If you are an underwater Homeowner and have been considering a Southern New Hampshire short sale because you have (by now) heard all the horror stories about the impossibility of obtaining a meaningful loan modification you might be tempted to rush out and apply for the "Easy No Doc Streamlined Modification" that FHFA has just begun trumpeting.
After all, according to the March 27, 2013 FHFA News Release, "Beginning July 1, Servicers will be required to offer eligible borrowers who are at least 90 days delinquent on their mortgage an easy way to lower their monthly payments and modify their mortgage without requiring financial or hardship documentation." With regard to eligibility requirements, the news release goes on to say that the loan must be owned or guaranteed by Fannie Mae or Freddie Mac, homeowners must be 90 days to 24 months delinquent and have a first-lien mortgage that is at least 12 months old with a loan to value ratio greater that 80 percent.
Sounds easy right?
Not so fast, Spanky! I doubt Staples will have to give up the EASY BUTTON anytime soon.
As is freqently the case, the sound bites and bullet points differ GREATLY from the actual guidelines that Servicers (the party to whom you make your mortgage payment) must follow. Being the inquisitive and somewhat cynical person that I am, I got my hot little hands on the Freddie Mac Guidelines pertaining to this program and, on first pass, discovered the following:
First up, a smattering out of the Who Is INELIGIBLE Category:
- Anyone whose loan is not owned or insured by Fannie and Freddie
- Anyone with a Government Loan - FHA, VA, RD
- Anyone who was previously modified and became 60 days or more delinquent within 12 months of the modification effective date
- Anyone who failed a previous modification Trial Period Plan within 12 months of the evaluation date .
- Any mortgage that is currently subject to an "unexpired offer" for another alternative to foreclosure including a forbearance or repayment plan
- Anyone who is currently paying under another Trial Period Plan, forbearance plan or repayment plan
This one is my personal favorite:
A Borrower with ALL of the following characteristics is NOT ELIGIBLE:
- Current FICO is 750 or greater
- The borrower has not provided a reason for default OR their reason is NOT AN ELIGIBLE HARDSHIP
- The borrower WAS CURRENT for each of the 5 months prior to the Due Date of Last Paid Installment and NEVER MADE A PAYMENT AFTER BECOMING DELINQUENT.
HUH? I mean, isn't that how it works??? You make your payments until something happens that causes you to NOT be able to make your payments so then you DON'T make your payments because you CAN'T make your payments. Well, according to this, that could render you ineligible if your FICO score is still good and your hardship isn't "ACCEPTABLE".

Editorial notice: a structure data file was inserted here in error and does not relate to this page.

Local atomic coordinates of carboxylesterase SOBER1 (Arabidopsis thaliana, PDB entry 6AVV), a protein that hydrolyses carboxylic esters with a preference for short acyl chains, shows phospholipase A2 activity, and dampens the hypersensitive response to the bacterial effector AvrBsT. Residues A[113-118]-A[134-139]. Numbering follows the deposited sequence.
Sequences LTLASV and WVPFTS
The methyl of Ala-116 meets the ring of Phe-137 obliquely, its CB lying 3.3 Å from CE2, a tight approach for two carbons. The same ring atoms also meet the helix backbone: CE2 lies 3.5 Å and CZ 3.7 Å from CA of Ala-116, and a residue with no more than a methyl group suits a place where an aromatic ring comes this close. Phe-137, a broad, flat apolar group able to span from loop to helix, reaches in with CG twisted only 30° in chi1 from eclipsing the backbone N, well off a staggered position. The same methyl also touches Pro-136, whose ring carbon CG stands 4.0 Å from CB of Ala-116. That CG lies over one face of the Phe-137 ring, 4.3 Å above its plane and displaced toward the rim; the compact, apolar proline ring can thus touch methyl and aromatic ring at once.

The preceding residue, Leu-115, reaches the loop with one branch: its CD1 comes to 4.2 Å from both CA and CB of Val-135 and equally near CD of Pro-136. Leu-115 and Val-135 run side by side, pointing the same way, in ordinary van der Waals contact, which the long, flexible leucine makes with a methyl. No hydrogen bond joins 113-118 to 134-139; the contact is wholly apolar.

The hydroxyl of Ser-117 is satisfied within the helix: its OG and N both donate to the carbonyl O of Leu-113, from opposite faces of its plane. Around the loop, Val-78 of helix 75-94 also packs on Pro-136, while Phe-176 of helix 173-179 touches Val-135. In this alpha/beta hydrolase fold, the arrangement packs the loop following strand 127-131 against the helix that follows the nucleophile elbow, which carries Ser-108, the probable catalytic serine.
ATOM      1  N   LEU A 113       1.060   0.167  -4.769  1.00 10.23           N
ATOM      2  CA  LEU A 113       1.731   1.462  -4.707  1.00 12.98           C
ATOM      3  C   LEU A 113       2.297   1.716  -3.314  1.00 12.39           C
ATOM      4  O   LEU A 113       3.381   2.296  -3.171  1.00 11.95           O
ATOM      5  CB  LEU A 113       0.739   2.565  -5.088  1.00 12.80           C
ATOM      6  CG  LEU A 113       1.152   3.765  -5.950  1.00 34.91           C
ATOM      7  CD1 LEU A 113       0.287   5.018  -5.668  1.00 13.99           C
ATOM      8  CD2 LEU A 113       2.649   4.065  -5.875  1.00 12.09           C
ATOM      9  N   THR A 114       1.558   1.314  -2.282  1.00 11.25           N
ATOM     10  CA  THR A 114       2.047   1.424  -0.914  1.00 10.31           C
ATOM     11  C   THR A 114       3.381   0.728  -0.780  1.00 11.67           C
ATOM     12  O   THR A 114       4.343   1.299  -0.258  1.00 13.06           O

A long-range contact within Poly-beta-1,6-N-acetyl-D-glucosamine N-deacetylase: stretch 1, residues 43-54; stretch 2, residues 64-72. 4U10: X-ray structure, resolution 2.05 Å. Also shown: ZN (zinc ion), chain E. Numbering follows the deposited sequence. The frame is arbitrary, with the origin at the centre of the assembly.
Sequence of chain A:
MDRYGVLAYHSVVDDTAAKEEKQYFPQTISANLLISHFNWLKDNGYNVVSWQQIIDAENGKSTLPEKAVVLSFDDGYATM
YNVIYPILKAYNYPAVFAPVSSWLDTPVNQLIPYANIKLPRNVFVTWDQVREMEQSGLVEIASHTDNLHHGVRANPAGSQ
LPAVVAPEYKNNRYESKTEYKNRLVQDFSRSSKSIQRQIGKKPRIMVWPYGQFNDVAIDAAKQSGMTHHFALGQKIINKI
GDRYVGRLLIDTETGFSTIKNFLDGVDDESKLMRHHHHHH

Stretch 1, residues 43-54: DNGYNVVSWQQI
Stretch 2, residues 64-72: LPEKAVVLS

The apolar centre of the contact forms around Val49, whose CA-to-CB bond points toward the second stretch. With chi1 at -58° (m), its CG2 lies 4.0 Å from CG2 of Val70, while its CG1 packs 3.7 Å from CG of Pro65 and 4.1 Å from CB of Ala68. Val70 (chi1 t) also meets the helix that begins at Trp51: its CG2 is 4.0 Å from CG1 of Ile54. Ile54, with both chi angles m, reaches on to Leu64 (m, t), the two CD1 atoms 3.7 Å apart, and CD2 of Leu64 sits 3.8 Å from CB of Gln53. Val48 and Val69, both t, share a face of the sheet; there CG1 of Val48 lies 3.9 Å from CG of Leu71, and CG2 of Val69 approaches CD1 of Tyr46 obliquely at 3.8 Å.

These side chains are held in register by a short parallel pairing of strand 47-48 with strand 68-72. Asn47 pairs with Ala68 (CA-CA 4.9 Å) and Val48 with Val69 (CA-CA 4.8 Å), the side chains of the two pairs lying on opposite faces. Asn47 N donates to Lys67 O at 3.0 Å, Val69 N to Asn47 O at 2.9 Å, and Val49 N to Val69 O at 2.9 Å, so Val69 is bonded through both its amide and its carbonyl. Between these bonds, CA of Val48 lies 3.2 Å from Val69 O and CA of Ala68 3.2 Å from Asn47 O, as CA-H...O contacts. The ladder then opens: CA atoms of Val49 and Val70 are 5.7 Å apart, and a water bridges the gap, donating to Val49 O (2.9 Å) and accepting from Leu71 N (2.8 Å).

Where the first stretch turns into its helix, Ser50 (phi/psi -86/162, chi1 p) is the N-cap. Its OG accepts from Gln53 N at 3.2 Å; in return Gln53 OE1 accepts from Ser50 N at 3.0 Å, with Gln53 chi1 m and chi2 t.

Speaking of which, Unemployment is a questionable hardship. It is listed as an acceptable hardship in one spot but if you dig in to the Guidelines they indicate that UNEMPLOYMENT IS NOT NECESSARILY CONSIDERED A LONG TERM HARDSHIP.
Other UNACCEPTABLE HARDSHIPS:
- The fact that the house is underwater
- Temporary Income Interruption (this goes back to the Unemployment question) when the borrower has assets that could be liquidated to pay the mortgage
- Interest rate adjustment in an Adjustable Rate Mortgage or the Re-Amortization of an Interest Only upon expiration of the Interest Only period. (This would appear to render you ineligible if you had a previous modification where they lowered your payment by putting you into an Interest Only loan for a period of time and now that period has expired and your payment has gone back up)
Here are a couple of other beauties you should take into consideration:
FHFA is making a big deal out of the fact that this program will provide PRINCIPAL FORBEARANCE for certain underwater homeowners.
DO NOT BE FOOLED! PRINCIPAL FORBEARANCE IS NOT THE SAME AS PRINCIPAL REDUCTION. With a principal reduction a portion of your principal is forgiven - it goes away. With principal forbearance your payment (for awhile) is calculated as if you had a lower loan amount but you are still, in the end, responsible for the entire amount. That is, I am sure, part of the reason why the loan term on many of these will be extended to 40 years.
And last, but certainly not least, the guidelines mandate that the final modified payment offered to the distressed homeowner must be less than OR THE SAME AS the payment they are currently making.
I can see it now: the distressed homeowner can no longer make payments and applies for an "Easy No Doc Streamlined" modification and, after being jerked around for several months while the foreclosure train bears down on them (it's supposed to be quick but we all know it's not going to be) they receive the good news:
Bank: "Congratulations. We've modified your loan. Your new P&I payment is $2000."
Borrower: "But...my old payment was $2000?"
Bank: "Yes, we know. Congratulations on your modification."
If you are considering a short sale in Southern New Hampshire and would like a free consultation, please contact me at 603-490-5344.